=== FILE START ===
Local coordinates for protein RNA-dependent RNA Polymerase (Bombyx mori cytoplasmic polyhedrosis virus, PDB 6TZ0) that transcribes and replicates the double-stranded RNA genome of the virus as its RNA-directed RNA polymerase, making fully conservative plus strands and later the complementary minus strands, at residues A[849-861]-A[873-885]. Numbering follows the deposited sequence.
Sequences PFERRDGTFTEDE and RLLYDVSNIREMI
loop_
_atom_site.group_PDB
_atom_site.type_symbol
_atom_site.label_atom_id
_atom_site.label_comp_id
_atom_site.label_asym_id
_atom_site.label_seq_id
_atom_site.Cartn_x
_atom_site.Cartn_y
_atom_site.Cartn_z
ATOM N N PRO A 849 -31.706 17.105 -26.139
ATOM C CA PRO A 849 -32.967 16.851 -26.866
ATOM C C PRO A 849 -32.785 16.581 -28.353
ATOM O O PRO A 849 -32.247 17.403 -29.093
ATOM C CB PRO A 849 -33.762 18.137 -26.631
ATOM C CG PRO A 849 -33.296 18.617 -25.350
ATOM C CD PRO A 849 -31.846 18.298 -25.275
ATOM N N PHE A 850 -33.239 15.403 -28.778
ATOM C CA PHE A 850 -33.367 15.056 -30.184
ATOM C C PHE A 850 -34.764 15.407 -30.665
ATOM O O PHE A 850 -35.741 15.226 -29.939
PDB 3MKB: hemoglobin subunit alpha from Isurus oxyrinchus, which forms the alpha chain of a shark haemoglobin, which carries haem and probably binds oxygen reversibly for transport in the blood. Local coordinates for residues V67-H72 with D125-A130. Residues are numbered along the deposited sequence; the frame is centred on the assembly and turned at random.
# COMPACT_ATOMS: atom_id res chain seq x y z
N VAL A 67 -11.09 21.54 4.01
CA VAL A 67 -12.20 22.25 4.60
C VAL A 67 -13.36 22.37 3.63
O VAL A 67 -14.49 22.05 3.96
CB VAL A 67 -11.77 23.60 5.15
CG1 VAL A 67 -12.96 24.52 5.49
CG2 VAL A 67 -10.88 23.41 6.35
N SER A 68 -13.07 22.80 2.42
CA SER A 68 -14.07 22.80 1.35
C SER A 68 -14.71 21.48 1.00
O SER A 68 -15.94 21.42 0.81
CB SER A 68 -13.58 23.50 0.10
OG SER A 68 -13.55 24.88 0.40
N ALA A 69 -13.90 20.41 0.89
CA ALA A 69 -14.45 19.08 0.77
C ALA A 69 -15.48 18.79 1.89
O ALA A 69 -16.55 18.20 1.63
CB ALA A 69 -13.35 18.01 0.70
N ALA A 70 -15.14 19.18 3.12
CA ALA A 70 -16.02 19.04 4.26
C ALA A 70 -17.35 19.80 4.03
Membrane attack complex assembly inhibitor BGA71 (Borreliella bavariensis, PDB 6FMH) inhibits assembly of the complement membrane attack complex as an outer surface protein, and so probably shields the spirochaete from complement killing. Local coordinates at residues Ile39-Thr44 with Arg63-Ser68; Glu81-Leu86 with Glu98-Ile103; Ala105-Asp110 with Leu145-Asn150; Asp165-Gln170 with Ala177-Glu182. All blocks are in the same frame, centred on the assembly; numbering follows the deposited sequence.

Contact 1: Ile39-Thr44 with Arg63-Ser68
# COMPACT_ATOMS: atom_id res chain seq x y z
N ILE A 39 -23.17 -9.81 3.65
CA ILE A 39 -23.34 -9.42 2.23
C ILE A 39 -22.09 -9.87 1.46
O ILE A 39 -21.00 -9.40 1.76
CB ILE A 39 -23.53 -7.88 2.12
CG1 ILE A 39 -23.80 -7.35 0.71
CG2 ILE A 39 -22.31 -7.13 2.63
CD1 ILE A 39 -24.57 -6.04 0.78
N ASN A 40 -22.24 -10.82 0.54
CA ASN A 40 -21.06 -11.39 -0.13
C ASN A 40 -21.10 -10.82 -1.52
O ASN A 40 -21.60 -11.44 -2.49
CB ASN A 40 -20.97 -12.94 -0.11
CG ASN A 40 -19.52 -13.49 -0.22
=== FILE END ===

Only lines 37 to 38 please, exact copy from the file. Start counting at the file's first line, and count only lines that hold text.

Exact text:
CB SER A 68 -13.58 23.50 0.10
OG SER A 68 -13.55 24.88 0.40